His buddy was in line with the flea-scratching pygmy monkeys stuffed in his underwear.
But Chris Edward Mulloy was the one with the sudden itch to flee as he watched his friend being searched by customs upon their arrival in Los Angeles from Indonesia in 2002.
When one of four smuggled birds of paradise fluttered out of his friend's bag and began swooping over the heads of startled incoming passengers at Los Angeles International Airport, Mulloy took advantage of the confusion to duck out of line and flee the Tom Bradley International Terminal, authorities contend.
Hidden in his own backpack, authorities say, were two protected Asian leopard newborns that authorities now allege Mulloy was trying to sneak into this country illegally.
On Monday, federal officials arrested Mulloy, 45, in Palm Springs. Hours later, a federal judge ordered his arraignment next week on four counts of smuggling, fraudulently concealing a protected species and lying to the U.S. Fish and Wildlife Service and U.S. Customs officials.
Authorities did not explain why the arrest and court appearance came more than four years after the LAX incident -- and three years after his monkey-smuggling friend pleaded guilty and completed a six-month prison term.
"This is a good example of justice delayed but not denied," said assistant federal prosecutor Joseph O. Johns.
Mulloy's friend, Robert Cusack of Orange County, was arrested after airport customs agents found three more endangered birds of paradise in his luggage, along with containers with 50 protected orchids. U.S. Fish and Wildlife Service Special Agent Ho Truong later said that Cusack was asked if he had anything else to declare.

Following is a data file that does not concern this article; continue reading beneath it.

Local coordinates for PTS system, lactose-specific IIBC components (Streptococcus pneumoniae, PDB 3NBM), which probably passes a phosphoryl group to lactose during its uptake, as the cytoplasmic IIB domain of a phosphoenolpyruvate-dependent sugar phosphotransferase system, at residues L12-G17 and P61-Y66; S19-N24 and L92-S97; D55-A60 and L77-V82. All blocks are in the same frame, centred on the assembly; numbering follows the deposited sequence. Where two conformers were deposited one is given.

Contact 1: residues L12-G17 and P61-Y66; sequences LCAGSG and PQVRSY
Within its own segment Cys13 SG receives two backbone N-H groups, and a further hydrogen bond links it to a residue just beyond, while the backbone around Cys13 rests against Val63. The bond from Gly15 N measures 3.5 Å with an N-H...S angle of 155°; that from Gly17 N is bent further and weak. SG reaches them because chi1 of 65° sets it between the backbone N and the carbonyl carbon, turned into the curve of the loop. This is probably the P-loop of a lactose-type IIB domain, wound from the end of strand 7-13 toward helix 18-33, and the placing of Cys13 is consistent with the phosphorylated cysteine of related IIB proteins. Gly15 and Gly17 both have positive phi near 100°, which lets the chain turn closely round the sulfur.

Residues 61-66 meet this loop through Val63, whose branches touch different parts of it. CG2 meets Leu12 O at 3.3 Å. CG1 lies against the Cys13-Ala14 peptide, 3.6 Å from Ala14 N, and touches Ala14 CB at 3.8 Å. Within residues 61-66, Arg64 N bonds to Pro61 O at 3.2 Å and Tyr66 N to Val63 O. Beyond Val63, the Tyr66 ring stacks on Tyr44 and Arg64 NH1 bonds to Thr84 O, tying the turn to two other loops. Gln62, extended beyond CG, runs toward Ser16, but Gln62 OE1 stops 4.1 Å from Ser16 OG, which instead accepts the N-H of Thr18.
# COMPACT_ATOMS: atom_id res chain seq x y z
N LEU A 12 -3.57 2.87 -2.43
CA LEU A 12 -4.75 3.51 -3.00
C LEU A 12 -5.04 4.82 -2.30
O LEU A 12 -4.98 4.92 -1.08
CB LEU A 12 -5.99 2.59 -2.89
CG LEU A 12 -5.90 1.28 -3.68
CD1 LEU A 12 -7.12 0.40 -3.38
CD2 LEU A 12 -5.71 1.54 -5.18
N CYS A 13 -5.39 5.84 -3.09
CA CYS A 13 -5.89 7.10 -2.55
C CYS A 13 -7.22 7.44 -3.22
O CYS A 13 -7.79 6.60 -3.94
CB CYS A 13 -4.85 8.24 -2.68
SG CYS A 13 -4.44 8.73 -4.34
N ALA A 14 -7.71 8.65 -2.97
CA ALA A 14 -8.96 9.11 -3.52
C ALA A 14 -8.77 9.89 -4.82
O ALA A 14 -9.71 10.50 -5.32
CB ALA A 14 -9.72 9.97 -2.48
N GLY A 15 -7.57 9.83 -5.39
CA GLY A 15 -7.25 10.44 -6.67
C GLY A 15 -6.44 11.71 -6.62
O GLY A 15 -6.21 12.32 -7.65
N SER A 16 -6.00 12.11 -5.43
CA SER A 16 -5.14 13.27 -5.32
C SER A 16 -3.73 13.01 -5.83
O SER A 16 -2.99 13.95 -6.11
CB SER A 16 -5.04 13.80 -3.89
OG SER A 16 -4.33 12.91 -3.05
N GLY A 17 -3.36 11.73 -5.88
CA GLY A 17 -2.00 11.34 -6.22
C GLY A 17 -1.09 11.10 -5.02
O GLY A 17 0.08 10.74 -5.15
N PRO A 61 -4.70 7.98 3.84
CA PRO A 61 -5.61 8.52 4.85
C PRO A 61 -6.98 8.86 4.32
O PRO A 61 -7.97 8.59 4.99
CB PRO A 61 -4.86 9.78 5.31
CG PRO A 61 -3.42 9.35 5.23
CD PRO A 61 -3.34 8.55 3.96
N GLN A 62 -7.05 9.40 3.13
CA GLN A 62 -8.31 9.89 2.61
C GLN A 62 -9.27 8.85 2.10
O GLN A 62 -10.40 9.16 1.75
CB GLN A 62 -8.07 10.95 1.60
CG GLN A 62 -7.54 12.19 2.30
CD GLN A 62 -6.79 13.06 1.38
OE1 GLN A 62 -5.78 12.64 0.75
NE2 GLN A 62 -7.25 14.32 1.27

"I've got monkeys in my pants," Cusack said.
After confessing, Cusack was sentenced to 57 days in jail -- and served a total of about six months.
Johns said authorities in 2005 received a tip about Mulloy's alleged involvement. A federal grand jury indicted him in February of this year.
Also named in the indictment was Darlah Kaye Mulloy, described Monday by officials as Chris Edward Mulloy's sister. According to Johns, she was called in San Diego by her brother to pick up the newborn leopards at an airport-area hotel.
Chris Edward Mulloy, wearing a white sweatshirt and silver handcuffs, indicated to U.S. District Judge Paul Abrams that he had no money for an attorney. He was represented at the pre-arraignment hearing by a federal public defender and released on $50,000 bond after agreeing to surrender his passport.
The two leopards allegedly smuggled by Mulloy were said Monday to be in south Orange County and in Texas. The two pygmy monkeys were sent to the Los Angeles Zoo.
All four birds of paradise eventually died.
Johns said Mulloy and Cusack may have been intending to set up an animal sanctuary in Costa Rica. He said Mulloy could face up to 20 years in prison and fines up to $1 million if convicted on all charges.